October 29, 2016 2 min read

We believe there is a tipping point for each community--a point where the access to full backup in the case of obstetric emergencies is perfectly balanced with the preservation of important community psychological and spiritual supports.

In the week after the national Women Deliver conference, it's a good time to pause and reflect briefly on where we are. As a global movement, maternal health has made great strides. More women have access to professional skilled attendants, yet we know that quality of care and respectful care is an unrelenting challenge.

This interesting story from [Alberta, Canada, provides an great counterpoint to the push for facility based births(http://www.newtrail.ualberta.ca/en/FeatureStories](FeatureStories%20Current/CopyofBringingBirthBacktotheNorth.aspx).

The traditional infant carrying parka, the amauti, is shown here. An excerpt from the article appears here with permission from the author (Sarah Ligon)

"When U of A professor Beverley O’Brien began working in the North as a nurse practitioner in the early 1980s, she rarely attended births. Although the communities in what is now known as Nunavut where she lived were small — Pagnirtung (current pop. 1,550), Igloolik (1,450) and Hall Beach (650) — they had some of the highest birthrates in all of Canada. But at the time, the policy of shipping all expectant mothers down south was at its height. “I was told by my supervisor that it would only be my mistake that resulted in a baby being born at a nursing station,” says O’Brien.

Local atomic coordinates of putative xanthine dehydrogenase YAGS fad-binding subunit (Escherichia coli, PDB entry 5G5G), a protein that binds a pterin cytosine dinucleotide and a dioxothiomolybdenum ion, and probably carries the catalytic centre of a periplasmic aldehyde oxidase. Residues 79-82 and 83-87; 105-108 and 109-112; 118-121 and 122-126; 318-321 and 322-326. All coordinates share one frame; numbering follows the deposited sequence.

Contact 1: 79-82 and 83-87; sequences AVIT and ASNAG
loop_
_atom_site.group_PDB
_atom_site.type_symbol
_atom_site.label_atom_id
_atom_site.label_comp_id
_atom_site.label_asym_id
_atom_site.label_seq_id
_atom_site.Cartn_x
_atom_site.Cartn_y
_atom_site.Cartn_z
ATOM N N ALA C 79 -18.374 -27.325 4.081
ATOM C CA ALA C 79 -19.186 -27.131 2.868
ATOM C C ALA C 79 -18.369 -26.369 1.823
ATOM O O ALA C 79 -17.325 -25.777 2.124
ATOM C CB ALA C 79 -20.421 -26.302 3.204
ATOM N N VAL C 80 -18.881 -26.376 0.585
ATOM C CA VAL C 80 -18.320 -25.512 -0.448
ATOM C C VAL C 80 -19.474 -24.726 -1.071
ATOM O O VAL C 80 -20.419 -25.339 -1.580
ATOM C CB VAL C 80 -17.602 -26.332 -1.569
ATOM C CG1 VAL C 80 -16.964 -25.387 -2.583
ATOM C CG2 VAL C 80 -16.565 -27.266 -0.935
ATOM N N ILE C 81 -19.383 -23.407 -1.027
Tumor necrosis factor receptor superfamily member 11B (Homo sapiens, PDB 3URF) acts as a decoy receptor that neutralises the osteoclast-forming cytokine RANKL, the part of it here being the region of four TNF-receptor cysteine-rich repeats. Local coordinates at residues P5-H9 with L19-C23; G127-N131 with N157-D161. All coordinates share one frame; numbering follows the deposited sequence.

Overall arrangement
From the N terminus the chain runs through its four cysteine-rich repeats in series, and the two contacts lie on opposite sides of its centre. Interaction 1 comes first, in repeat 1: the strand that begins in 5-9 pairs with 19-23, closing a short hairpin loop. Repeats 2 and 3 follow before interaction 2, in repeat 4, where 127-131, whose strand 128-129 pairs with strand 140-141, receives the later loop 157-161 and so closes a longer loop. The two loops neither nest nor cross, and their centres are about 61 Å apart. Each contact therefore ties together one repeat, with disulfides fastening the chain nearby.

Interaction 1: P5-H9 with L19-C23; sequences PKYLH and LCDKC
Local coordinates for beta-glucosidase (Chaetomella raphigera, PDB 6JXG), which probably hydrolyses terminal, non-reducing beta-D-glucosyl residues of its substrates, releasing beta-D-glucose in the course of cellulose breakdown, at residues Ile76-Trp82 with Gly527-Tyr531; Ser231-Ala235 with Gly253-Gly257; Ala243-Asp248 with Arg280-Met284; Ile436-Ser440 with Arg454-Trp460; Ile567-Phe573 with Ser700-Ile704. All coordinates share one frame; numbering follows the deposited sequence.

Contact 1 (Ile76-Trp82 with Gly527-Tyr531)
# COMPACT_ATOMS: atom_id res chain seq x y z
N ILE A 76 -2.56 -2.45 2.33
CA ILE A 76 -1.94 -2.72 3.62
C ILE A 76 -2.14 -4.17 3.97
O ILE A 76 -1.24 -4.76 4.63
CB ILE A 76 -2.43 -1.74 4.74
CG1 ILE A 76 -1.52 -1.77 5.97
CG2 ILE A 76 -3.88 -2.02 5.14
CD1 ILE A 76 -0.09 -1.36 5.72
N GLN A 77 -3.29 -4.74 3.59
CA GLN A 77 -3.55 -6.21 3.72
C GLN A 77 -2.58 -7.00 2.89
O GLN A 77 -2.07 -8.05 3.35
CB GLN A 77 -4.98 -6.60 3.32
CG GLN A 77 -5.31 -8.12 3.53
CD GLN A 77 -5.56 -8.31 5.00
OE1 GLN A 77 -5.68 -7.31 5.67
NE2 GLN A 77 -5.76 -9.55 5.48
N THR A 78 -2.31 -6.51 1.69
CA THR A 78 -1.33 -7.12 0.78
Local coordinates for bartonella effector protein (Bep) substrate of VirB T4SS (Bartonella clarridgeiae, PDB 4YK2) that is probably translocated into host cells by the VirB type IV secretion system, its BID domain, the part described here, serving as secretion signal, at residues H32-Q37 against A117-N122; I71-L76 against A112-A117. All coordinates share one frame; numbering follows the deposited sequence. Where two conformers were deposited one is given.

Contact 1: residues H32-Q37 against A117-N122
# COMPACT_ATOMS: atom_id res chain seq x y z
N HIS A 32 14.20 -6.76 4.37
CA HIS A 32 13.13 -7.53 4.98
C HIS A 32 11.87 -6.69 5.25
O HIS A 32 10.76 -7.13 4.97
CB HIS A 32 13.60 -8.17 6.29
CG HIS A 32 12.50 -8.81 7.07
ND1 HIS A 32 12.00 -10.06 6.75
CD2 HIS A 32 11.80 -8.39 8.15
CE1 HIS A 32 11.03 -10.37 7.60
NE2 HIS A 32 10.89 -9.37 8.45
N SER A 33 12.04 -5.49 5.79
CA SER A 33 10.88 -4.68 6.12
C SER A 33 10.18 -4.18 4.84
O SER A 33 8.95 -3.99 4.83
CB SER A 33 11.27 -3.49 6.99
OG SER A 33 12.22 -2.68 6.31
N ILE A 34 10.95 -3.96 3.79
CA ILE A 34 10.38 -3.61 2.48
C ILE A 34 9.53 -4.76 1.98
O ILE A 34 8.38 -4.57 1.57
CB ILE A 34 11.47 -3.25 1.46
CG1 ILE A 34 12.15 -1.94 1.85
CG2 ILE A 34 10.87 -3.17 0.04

The survival of a community has a lot to do with the ability to give birth and to continue the community. If they can't do that, it's almost the death of the community. Isn't it? -Beverley O'Brien

O’Brien’s experiences in the North — and the birth of her own son years later — taught her that there had to be a better way to have babies. So, she trained as a midwife and embarked on an academic career that has focused on providing midwifery care to women in Africa, Asia, the North and here in Alberta. Then, in 2006, she was approached by Nunavut Arctic College to develop a program that trains local women as midwives and maternal care workers — one that includes traditional Inuit knowledge about birth while meeting high Canadian midwifery standards

Now, as the acting co-ordinator of the midwifery education program, she works with a team of administrators and southern midwives to select students in three communities across Nunavut — Rankin Inlet, Cambridge Bay and Iqaluit — and craft an educational program suitable to their unique needs and their location."..

"Although most residents of Rankin Inlet are fluent in English, many of the women from smaller surrounding communities are more comfortable speaking their native tongue. “We find that when somebody is in pain, their mother tongue tends to come out,” says Jones. “I’ve heard a lot of women say it was so much easier to be in labour and to be able to speak Inuktitut.”

The article provides a cautionary tale-- in the rush to get women to facilities, we need to be very careful not to remove the 'community' from the birth process, nor the birth process from the community.

Credit: Thanks to Elizabeth Holland from RISD for alerting us to this important article
Citation: University of Alberta Alumni Magazine, November 2012.

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